Once you open OBS you can add (multiple) sources. The most commonly used source is "video capture device" for instance your webcam. But you can also attach a screen, external cameras or images.

Via "Settings" you can configure OBS for use with WebinarGeek. Go to "Stream", choose "Custom.." and fill in all details that are visible on your screen if you open the broadcasting page for a webinar which has the external encoder enabled. Do note that these details differ per webinar, even in between tests and live webinars.

Via "Output" you can configure the bitrates. These you set at 4000 Kbps for the video, the audio you can leave at 160. Do note that this means that we require you to have a constant upload speed of at least 4000 Kbps, make sure you are connected by an ethernet cable to consistently be able to send this bitrate. If you are not able to then lower the bitrate. If you need to set it lower than 3000 we advice you not to use RTMP but stream via the browser instead as that will work better with lower bitrates.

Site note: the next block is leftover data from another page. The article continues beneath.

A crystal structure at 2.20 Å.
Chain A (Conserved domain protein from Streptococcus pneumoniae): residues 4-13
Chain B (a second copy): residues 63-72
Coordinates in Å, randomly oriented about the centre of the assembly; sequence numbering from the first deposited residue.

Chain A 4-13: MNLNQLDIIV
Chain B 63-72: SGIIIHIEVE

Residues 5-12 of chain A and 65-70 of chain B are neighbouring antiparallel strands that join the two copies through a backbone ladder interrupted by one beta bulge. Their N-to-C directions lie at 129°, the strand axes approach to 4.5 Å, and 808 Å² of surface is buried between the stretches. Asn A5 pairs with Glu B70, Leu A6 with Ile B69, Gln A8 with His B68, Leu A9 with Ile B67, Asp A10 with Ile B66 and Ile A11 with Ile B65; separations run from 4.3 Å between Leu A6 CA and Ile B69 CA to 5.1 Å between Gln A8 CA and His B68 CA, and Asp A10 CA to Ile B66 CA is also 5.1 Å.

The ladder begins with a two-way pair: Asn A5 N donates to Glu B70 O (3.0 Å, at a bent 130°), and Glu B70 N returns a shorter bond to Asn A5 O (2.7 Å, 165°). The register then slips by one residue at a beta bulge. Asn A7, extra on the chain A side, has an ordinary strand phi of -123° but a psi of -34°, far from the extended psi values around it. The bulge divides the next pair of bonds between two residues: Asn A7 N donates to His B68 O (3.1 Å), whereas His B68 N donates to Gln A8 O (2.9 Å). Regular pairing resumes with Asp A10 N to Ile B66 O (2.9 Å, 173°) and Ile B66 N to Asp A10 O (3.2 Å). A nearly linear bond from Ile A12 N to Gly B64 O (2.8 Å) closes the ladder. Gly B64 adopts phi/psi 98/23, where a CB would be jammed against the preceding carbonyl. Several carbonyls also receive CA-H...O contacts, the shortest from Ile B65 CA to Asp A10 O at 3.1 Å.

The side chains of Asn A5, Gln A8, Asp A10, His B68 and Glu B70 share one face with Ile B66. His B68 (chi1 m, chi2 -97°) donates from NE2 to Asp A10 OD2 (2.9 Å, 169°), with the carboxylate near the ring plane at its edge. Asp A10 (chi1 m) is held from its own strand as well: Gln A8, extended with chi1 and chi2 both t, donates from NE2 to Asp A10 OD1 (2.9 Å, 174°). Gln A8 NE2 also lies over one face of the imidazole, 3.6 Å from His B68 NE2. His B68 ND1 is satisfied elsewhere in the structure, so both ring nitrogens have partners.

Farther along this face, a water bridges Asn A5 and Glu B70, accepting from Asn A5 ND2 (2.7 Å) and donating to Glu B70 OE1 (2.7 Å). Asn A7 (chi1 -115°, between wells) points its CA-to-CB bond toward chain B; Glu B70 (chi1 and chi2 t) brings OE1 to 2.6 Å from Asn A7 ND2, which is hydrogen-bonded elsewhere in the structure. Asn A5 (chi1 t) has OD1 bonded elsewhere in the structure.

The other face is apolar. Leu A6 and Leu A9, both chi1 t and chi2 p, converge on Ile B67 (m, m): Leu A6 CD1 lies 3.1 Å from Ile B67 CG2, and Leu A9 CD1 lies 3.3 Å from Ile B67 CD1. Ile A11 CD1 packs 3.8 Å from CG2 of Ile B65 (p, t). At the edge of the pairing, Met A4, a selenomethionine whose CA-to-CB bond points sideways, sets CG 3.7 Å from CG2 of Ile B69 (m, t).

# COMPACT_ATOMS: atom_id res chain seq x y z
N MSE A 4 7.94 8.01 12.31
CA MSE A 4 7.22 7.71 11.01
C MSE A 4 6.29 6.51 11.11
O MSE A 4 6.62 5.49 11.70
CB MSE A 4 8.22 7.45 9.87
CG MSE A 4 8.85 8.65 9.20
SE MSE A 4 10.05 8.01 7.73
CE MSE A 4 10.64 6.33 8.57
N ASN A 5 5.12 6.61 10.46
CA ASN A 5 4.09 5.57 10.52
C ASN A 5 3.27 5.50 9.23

Under "Video" you can configure the right resolution (1920x1080) and leave the framerate at 30 FPS.

If you are done you can close the settings and start the stream. The broadcast page will let you know once the stream is ready for your playback. If it looks and sounds well you are ready to start the webinar. Click on "Start (test/live) webinar" to start the webinar (and with a live webinar, the recording). Keep an eye on OBS during the stream as it will tell you how it performs. Streaming in this quality demands a lot from your computer and connection so keep an eye on the OBS status for it to tell you that either of those is in the green.

References for other encoders

Some references for other encoders. If you use an encoder with WebinarGeek that is not listed, let us know so we can add the right information to it.


We use Wowza software. For LiveU, select the "Wowza" profile and then fill out all RTMP settings as listed in your webinar in the Wowza fields.

Keywords: Real-Time Messaging Protocol, external